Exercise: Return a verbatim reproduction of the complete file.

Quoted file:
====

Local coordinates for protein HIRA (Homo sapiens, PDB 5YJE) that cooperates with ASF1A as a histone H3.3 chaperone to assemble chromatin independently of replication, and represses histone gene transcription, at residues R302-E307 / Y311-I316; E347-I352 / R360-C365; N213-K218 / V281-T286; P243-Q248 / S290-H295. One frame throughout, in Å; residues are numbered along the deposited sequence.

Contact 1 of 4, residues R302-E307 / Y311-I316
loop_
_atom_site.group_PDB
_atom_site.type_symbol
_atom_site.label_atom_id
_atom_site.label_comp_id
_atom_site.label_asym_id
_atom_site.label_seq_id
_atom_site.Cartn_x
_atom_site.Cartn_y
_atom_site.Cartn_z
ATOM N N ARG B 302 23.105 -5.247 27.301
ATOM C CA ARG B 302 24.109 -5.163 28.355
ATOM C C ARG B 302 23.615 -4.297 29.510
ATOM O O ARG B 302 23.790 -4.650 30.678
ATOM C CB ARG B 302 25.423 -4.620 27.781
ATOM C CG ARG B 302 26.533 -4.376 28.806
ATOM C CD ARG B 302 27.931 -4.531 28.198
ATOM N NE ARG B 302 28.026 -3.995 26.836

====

Local coordinates for protein HIRA (Homo sapiens, PDB 5YJE) that cooperates with ASF1A as a histone H3.3 chaperone to assemble chromatin independently of replication, and represses histone gene transcription, at residues R302-E307 / Y311-I316; E347-I352 / R360-C365; N213-K218 / V281-T286; P243-Q248 / S290-H295. One frame throughout, in Å; residues are numbered along the deposited sequence.

Contact 1 of 4, residues R302-E307 / Y311-I316
loop_
_atom_site.group_PDB
_atom_site.type_symbol
_atom_site.label_atom_id
_atom_site.label_comp_id
_atom_site.label_asym_id
_atom_site.label_seq_id
_atom_site.Cartn_x
_atom_site.Cartn_y
_atom_site.Cartn_z
ATOM N N ARG B 302 23.105 -5.247 27.301
ATOM C CA ARG B 302 24.109 -5.163 28.355
ATOM C C ARG B 302 23.615 -4.297 29.510
ATOM O O ARG B 302 23.790 -4.650 30.678
ATOM C CB ARG B 302 25.423 -4.620 27.781
ATOM C CG ARG B 302 26.533 -4.376 28.806
ATOM C CD ARG B 302 27.931 -4.531 28.198
ATOM N NE ARG B 302 28.026 -3.995 26.836